Enzymatic hydrolysis of cellulose-rich substrates

Hemicelluloses are considered as physical barriers for enzyme to attack cellulosic substrate. The effects of fractional removal of hemicellulosic polymers on enzymatic hydrolysis of cellulose-rich substrates are shown in Fig. 3. The delignified ryegrass achieved 59.0% cellulose conversion rate by enzymatic hydrolysis in first 3 h and 72.3% final glucose conversion in 48 h. The enzymatic conversion of cellulose was further enhanced by removal of hemicellulosic polymers. With the decrease content of hemicelluloses in substrates from 32.7 to 19.2%, the glucose yields of enzymatic hydrolysis increased gradually from 59.0 to 74.5% and 72.3 to 95.3%, respectively. The increase of initial enzymatic conversion was ascribed to the fact that sequential alkaline treatments removed hemicelluloses and increased accessibility of material [6]. NaOH pretreatment of Napier grass removes 84% lignin and achieves 94% glucan conversion rate by enzymatic hydrolysis [29]. Pretreatment with ryegrass and surfactant also improves the enzymatic conversion and achieves 87% reducing sugar yield as the maximum [30]. The high glucose yield in this study may be ascribed to the fact that sequential alkaline extraction not only removed hemicelluloses, but also swelled cellulose macromolecule. Swelling of biomass also occurs during alkaline pretreatment of rice husk with 2% NaOH [31]. However, the successively extracted poplar holocellulose has also yielded an increment of cellulose enzymatic conversion and achieved 61.9% cellulose conversion as the maximum [23]. This higher glucose conversion of ryegrass may be ascribed to the structure difference of these two materials.

Fig. 3
figure3

Glucose yields of enzymatic hydrolysis of the delignified ryegrass (Rpulp) and the cellulose-rich substrates (R0.15%, R0.3%, R0.5%, R1.0%, R1.5%, and R2.5%) obtained by sequential alkaline treatments of the delignified ryegrass

Yields, chemical compositions, and molecular weights of hemicellulosic fractions

Hydroxyl ions can swell of cellulose, disrupt intermolecular hydrogen bonds between cellulose and hemicelluloses, and dissolve hemicelluloses. Thus, alkaline extraction is one of the most efficient methods for isolation of hemicellulosic polymers [32]. Besides, alkaline extraction can gradually recover hemicellulosic polymers from lignocellulosic materials depending on components and molecular weights [33]. Yields, chemical compositions, and molecular weights of hemicellulosic fractions are shown in Tables 2 and 3. Sequential alkaline extractions of delignified ryegrass with 0.15, 0.3, 0.5, 1.0, 1.5, and 2.5% KOH solution recovered 7.3, 5.8, 33.9, 13.9, 11.3, and 8.7% hemicelluloses, respectively, equal to 80.9% of total hemicelluloses in holocellulose. It can be seen that the yields of hemicelluloses increased with increasing of alkaline concentration from 0.15 to 0.5%. This result suggested that most hemicelluloses were recovered in the early part of the alkaline extraction procedure. However, a continuous increase of alkali concentration to 2.5% declined yields to 8.7%. This result indicated the degradation of hemicellulosic fractions under alkaline condition, which was consisting with molecular weight of hemicellulosic fractions.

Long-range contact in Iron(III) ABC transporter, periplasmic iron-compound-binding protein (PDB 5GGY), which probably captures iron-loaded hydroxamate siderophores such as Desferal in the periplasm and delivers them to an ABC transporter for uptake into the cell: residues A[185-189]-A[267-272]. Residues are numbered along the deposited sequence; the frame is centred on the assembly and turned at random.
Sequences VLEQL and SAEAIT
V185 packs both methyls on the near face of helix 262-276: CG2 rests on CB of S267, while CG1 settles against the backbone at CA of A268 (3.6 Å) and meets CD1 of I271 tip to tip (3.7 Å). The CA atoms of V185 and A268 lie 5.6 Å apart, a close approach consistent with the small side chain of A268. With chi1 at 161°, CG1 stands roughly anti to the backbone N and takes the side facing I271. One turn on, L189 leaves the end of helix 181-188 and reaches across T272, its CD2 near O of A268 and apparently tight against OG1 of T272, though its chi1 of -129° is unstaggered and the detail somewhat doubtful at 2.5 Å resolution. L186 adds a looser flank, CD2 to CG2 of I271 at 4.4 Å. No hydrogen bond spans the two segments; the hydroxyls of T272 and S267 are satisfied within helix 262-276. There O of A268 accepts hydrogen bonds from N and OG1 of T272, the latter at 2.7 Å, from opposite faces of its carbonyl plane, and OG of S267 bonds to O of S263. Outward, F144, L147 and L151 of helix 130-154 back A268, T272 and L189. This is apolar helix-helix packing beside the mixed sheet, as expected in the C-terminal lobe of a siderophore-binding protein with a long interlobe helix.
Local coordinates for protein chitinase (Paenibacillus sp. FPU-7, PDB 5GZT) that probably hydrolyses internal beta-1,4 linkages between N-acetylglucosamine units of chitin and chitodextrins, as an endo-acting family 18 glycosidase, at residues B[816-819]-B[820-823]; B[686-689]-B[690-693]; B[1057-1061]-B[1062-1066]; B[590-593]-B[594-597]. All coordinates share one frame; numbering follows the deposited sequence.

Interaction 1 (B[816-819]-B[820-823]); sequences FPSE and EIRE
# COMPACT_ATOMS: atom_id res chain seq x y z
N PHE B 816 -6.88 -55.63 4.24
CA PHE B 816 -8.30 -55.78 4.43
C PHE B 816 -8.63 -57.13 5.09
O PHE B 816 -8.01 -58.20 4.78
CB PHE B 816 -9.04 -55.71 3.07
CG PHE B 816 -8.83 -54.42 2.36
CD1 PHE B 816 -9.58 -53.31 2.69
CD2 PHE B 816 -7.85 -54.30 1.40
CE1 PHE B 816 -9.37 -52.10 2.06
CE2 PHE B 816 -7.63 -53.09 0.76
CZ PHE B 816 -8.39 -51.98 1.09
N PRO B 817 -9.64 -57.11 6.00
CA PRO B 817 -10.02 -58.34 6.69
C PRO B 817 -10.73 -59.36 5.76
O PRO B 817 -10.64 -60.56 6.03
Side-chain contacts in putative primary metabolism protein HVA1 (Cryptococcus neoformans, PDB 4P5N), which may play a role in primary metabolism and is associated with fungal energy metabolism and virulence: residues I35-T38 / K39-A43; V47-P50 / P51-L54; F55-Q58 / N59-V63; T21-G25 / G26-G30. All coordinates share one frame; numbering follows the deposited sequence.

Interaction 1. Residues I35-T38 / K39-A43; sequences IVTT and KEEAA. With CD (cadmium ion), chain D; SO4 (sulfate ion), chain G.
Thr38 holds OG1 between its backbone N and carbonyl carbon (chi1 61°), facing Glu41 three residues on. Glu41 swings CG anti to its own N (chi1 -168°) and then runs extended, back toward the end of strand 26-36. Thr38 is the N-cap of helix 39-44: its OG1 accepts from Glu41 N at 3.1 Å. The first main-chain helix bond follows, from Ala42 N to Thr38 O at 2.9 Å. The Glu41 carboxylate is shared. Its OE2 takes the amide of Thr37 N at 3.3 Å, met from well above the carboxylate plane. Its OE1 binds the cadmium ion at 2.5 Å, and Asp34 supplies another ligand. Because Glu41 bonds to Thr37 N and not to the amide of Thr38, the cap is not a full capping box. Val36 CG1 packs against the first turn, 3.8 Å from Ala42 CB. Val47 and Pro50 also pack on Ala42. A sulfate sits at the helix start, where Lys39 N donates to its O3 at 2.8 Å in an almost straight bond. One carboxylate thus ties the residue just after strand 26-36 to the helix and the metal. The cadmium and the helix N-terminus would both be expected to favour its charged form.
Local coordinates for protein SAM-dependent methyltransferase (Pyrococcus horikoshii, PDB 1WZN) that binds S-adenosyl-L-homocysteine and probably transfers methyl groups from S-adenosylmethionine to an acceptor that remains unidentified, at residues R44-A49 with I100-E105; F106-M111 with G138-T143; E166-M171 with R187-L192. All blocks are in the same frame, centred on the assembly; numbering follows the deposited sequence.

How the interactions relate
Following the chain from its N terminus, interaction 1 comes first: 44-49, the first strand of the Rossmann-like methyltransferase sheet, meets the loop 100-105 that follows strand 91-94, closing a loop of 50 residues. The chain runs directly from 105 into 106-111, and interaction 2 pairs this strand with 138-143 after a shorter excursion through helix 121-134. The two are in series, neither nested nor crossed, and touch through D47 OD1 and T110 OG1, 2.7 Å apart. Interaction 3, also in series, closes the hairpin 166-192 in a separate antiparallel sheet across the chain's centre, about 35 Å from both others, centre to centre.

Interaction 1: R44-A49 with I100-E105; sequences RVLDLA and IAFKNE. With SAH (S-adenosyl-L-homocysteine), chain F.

Table 2 Yields and sugar compositions (relative %, w/w) of hemicellulosic fractions obtained from sequential alkaline extractions of delignified ryegrass
Table 3 Weight-average molecular weights (Mw) and number-average molecular weights (Mn) (g/mol), and polydispersity (Mw/Mn) of hemicellulosic fractions isolated by sequential alkaline extractions of delignified ryegrass

The monosaccharide in hemicellulosic polymers is always determined by the neutral sugars and uronic acids released during the acid hydrolysis. Hemicelluloses in ryegrass were fractionated into six fractions by sequential alkaline extractions. It can be seen that xylose was the major neutral sugar of the six hemicellulosic fractions followed by arabinose, glucose, and galactose. Mannose, glucuronic acid, and galacturonic acid were found to be minor amount components in hemicelluloses. As the increase of alkaline concentration, the contents of xylose increased from 45.1 to 62.5%, accompanying with the decrease contents of arabinose and galactose from 29.4 to 18.3%, and from 9.4 to 3.9%, respectively. These phenomena suggested that xylan was the backbone of ryegrass hemicelluloses. Arabinose and minor quantity of uronic acids might substitute on the backbone of xylan as side chains. Besides, the ratio of arabinose to xylose decreased from 0.65 to 0.29, indicating that the linkages between side chains and backbone were cleaved under the alkaline concentration. In addition, glucose was found to be in the third large amount of neutral sugars and its content decreased from 10.3 to 3.7% as alkaline concentration increased from 0.15 to 1.0%. It revealed that β-glucan was one of polysaccharides in ryegrass hemicelluloses. However, a further increase of alkaline concentration resulted in an increase of glucose concentration in hemicelluloses. This result might be ascribed the fact that cellulose was degraded during 1.5% and 2.5% KOH extractions. An increment of glucose content in hemicelluloses with increasing of alkaline concentration is also observed in the research of alkaline extraction of Caragana korshinskii Kom [34].